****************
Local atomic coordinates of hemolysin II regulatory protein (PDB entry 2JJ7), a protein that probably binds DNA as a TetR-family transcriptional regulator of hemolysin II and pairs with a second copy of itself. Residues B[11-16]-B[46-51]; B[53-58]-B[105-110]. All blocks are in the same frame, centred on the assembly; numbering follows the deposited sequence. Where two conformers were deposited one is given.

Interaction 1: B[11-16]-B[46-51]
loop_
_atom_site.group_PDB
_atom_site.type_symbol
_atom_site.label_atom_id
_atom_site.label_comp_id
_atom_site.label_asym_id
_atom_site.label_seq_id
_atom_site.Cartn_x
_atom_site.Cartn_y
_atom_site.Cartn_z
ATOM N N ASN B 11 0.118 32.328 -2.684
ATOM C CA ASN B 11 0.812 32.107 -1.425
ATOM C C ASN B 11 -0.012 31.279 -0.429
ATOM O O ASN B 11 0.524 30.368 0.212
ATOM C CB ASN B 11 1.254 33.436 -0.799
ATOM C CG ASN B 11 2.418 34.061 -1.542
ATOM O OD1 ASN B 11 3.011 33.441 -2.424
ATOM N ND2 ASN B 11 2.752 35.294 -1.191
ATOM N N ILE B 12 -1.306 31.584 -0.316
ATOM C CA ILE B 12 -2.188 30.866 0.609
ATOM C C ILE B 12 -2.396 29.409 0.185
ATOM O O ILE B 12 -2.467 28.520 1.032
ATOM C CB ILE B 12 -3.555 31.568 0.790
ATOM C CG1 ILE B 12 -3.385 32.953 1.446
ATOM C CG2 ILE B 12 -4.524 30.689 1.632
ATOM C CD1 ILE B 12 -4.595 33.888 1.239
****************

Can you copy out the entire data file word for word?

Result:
Local atomic coordinates of hemolysin II regulatory protein (PDB entry 2JJ7), a protein that probably binds DNA as a TetR-family transcriptional regulator of hemolysin II and pairs with a second copy of itself. Residues B[11-16]-B[46-51]; B[53-58]-B[105-110]. All blocks are in the same frame, centred on the assembly; numbering follows the deposited sequence. Where two conformers were deposited one is given.

Interaction 1: B[11-16]-B[46-51]
loop_
_atom_site.group_PDB
_atom_site.type_symbol
_atom_site.label_atom_id
_atom_site.label_comp_id
_atom_site.label_asym_id
_atom_site.label_seq_id
_atom_site.Cartn_x
_atom_site.Cartn_y
_atom_site.Cartn_z
ATOM N N ASN B 11 0.118 32.328 -2.684
ATOM C CA ASN B 11 0.812 32.107 -1.425
ATOM C C ASN B 11 -0.012 31.279 -0.429
ATOM O O ASN B 11 0.524 30.368 0.212
ATOM C CB ASN B 11 1.254 33.436 -0.799
ATOM C CG ASN B 11 2.418 34.061 -1.542
ATOM O OD1 ASN B 11 3.011 33.441 -2.424
ATOM N ND2 ASN B 11 2.752 35.294 -1.191
ATOM N N ILE B 12 -1.306 31.584 -0.316
ATOM C CA ILE B 12 -2.188 30.866 0.609
ATOM C C ILE B 12 -2.396 29.409 0.185
ATOM O O ILE B 12 -2.467 28.520 1.032
ATOM C CB ILE B 12 -3.555 31.568 0.790
ATOM C CG1 ILE B 12 -3.385 32.953 1.446
ATOM C CG2 ILE B 12 -4.524 30.689 1.632
ATOM C CD1 ILE B 12 -4.595 33.888 1.239